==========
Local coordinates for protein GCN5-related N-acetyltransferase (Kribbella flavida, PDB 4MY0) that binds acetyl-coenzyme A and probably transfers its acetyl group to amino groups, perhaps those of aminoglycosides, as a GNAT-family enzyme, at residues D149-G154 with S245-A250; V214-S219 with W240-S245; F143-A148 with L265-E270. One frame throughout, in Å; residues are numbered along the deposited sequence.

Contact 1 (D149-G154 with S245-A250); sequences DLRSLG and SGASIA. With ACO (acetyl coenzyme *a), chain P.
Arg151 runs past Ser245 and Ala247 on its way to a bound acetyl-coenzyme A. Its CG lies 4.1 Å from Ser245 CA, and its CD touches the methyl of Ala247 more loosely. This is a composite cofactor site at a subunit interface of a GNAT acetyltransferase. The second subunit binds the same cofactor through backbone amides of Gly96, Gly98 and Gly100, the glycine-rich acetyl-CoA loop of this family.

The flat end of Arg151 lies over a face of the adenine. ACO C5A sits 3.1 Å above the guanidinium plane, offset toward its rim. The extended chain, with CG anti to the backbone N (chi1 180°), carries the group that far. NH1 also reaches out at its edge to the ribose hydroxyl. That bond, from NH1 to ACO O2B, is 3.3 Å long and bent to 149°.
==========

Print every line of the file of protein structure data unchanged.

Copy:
Local coordinates for protein GCN5-related N-acetyltransferase (Kribbella flavida, PDB 4MY0) that binds acetyl-coenzyme A and probably transfers its acetyl group to amino groups, perhaps those of aminoglycosides, as a GNAT-family enzyme, at residues D149-G154 with S245-A250; V214-S219 with W240-S245; F143-A148 with L265-E270. One frame throughout, in Å; residues are numbered along the deposited sequence.

Contact 1 (D149-G154 with S245-A250); sequences DLRSLG and SGASIA. With ACO (acetyl coenzyme *a), chain P.
Arg151 runs past Ser245 and Ala247 on its way to a bound acetyl-coenzyme A. Its CG lies 4.1 Å from Ser245 CA, and its CD touches the methyl of Ala247 more loosely. This is a composite cofactor site at a subunit interface of a GNAT acetyltransferase. The second subunit binds the same cofactor through backbone amides of Gly96, Gly98 and Gly100, the glycine-rich acetyl-CoA loop of this family.

The flat end of Arg151 lies over a face of the adenine. ACO C5A sits 3.1 Å above the guanidinium plane, offset toward its rim. The extended chain, with CG anti to the backbone N (chi1 180°), carries the group that far. NH1 also reaches out at its edge to the ribose hydroxyl. That bond, from NH1 to ACO O2B, is 3.3 Å long and bent to 149°.